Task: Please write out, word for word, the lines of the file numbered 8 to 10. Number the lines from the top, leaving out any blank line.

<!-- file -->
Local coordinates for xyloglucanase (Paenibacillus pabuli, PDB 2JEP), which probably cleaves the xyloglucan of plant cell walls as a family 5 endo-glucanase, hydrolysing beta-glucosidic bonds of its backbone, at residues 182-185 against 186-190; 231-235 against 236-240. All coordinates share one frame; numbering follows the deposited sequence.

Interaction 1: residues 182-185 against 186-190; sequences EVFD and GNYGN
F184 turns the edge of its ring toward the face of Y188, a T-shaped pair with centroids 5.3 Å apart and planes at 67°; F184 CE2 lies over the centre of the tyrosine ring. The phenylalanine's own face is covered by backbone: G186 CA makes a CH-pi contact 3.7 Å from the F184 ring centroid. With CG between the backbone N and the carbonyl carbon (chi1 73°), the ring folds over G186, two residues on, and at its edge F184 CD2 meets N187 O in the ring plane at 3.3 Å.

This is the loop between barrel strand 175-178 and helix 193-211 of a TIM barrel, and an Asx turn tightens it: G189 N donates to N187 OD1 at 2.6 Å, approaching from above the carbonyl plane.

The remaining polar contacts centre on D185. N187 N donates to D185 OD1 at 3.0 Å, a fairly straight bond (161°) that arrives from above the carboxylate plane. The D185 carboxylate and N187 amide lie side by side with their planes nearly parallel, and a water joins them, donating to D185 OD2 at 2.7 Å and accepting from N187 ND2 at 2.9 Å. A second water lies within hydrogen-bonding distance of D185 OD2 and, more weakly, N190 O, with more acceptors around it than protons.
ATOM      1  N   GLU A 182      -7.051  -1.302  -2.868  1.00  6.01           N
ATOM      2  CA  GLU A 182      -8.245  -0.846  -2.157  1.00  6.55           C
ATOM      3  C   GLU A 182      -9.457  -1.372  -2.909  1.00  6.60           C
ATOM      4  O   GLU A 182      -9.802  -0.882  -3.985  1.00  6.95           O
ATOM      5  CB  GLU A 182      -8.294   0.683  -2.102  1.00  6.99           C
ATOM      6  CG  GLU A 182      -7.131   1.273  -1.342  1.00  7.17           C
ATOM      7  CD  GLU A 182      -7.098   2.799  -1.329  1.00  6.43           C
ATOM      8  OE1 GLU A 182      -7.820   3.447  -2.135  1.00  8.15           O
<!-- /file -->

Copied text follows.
ATOM      3  C   GLU A 182      -9.457  -1.372  -2.909  1.00  6.60           C
ATOM      4  O   GLU A 182      -9.802  -0.882  -3.985  1.00  6.95           O
ATOM      5  CB  GLU A 182      -8.294   0.683  -2.102  1.00  6.99           C